“Postures of Power” Exhibit Examines Women’s Footwear and Feminism
Friday, September 28 2012
MOSCOW, Idaho – The Prichard Art Gallery from Oct. 2-7 will feature “Postures of Power: Higher and Higher,” which explores how women’s shoes came to define and redefine the feminist movement.
Through a series of two- and three-dimensional works, including a video, the weeklong exhibit will confront the feminist-feminine dichotomy and scrutinize the conflation of power with choice.
In essence, the work by the artists asks: “If high heels are power, why don't men wear them?”
It coincides with special events celebrating the 40th Anniversary of the Women’s Center at the University of Idaho.
The works will delve into women's relationships with high heels and the conflicting messages of desire, power and the perpetual need for constant physical improvement. One effect of such messages is the contested meaning of feminism in the 21st Century. According to third-wave feminist theory, adoption of conventionally feminine postures actually liberates women, who no longer need to compete with men because power already is shared equally. Femininity thus becomes a performance, a masquerade, rather than a necessity imposed externally.
It’s one of the gallery’s ‘WeekSpot’ series, which highlight new media and takes advantage of short-term opportunities for connecting with groups in the community and on campus.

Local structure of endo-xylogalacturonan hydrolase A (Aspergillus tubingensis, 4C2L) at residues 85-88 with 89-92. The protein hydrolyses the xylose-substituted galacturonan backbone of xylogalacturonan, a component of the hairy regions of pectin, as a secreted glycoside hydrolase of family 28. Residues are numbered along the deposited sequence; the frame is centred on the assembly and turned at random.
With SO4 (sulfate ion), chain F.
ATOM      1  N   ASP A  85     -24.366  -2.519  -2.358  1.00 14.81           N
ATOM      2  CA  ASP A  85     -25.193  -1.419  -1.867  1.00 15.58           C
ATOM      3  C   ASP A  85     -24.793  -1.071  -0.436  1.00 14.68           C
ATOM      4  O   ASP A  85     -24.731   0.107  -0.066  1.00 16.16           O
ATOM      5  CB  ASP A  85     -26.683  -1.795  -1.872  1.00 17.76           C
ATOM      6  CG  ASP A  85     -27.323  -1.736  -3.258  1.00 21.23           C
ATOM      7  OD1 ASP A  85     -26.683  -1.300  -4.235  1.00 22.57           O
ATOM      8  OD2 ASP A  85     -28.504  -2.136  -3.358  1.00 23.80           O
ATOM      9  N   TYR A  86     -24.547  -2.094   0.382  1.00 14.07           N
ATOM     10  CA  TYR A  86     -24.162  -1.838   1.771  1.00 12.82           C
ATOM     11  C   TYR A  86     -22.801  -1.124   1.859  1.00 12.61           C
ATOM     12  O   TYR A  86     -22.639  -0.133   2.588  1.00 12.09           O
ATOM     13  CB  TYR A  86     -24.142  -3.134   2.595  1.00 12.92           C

The artists in Postures of Power expose how this argument obscures the mechanics of power, often manipulated through media rhetoric that perpetuates gender-appropriate behaviors. On the one hand, media normalize beauty practices as seductive and pleasurable, while reinforcing the need for constant vigilance against being seen as unattractive; on the other hand, media either ignore or denigrate other forms of feminism and political activism.
“Our ‘WeekSpot’ series has always been a means to facilitate collaboration. The fact that this one corresponds perfectly with the Women’s Center celebrations was serendipity. Having just completed our own anniversary celebrations, to be able to support another organization in their activities is a great way to work together,“ said Roger Rowley, Prichard Art Gallery director.
The exhibition combines works by the Palouse Women Artists Collective, UI faculty and objects from the Leila Old Historic Clothing Collection. Dinah Zieger, assistant professor in the school of journalism and mass media will curate the exhibit and will speak on the topic as part of the Women’s Leadership Conference on Thursday, Oct. 4.
Meanwhile, the Women’s Center is bringing Gloria Steinem to campus to speak on October 4 at the ASUI Kibbie Dome at 7:30 p.m.
This exhibit is free and open to the public. The Prichard Art Gallery hours are: Tuesday-Saturday, 10 a.m. to 8 p.m., and Sunday, 10 a.m. to 6 p.m.; it is closed on Monday. The gallery, an outreach facility of the University of Idaho College of Art & Architecture, is located at 414/416 S. Main St. on the corner of Fifth and Main streets in downtown Moscow. Additional information is available at www.uidaho.edu/caa/prichardartgallery.
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